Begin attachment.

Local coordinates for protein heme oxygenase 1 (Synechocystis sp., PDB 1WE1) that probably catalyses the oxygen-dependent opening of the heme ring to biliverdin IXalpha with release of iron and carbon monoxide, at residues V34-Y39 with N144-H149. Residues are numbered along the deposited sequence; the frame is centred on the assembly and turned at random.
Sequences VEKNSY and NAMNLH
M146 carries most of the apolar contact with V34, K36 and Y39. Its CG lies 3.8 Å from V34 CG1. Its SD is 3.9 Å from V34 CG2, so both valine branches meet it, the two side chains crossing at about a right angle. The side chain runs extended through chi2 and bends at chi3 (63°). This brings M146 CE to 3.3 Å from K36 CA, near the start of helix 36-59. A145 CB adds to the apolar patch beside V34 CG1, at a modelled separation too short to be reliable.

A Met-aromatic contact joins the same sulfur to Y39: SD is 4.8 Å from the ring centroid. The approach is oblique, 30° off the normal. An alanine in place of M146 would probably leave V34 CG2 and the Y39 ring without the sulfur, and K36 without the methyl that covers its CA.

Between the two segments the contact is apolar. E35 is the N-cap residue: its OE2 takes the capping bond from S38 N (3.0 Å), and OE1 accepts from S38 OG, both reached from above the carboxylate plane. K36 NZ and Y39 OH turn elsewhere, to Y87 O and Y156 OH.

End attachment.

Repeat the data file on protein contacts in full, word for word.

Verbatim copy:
Local coordinates for protein heme oxygenase 1 (Synechocystis sp., PDB 1WE1) that probably catalyses the oxygen-dependent opening of the heme ring to biliverdin IXalpha with release of iron and carbon monoxide, at residues V34-Y39 with N144-H149. Residues are numbered along the deposited sequence; the frame is centred on the assembly and turned at random.
Sequences VEKNSY and NAMNLH
M146 carries most of the apolar contact with V34, K36 and Y39. Its CG lies 3.8 Å from V34 CG1. Its SD is 3.9 Å from V34 CG2, so both valine branches meet it, the two side chains crossing at about a right angle. The side chain runs extended through chi2 and bends at chi3 (63°). This brings M146 CE to 3.3 Å from K36 CA, near the start of helix 36-59. A145 CB adds to the apolar patch beside V34 CG1, at a modelled separation too short to be reliable.

A Met-aromatic contact joins the same sulfur to Y39: SD is 4.8 Å from the ring centroid. The approach is oblique, 30° off the normal. An alanine in place of M146 would probably leave V34 CG2 and the Y39 ring without the sulfur, and K36 without the methyl that covers its CA.

Between the two segments the contact is apolar. E35 is the N-cap residue: its OE2 takes the capping bond from S38 N (3.0 Å), and OE1 accepts from S38 OG, both reached from above the carboxylate plane. K36 NZ and Y39 OH turn elsewhere, to Y87 O and Y156 OH.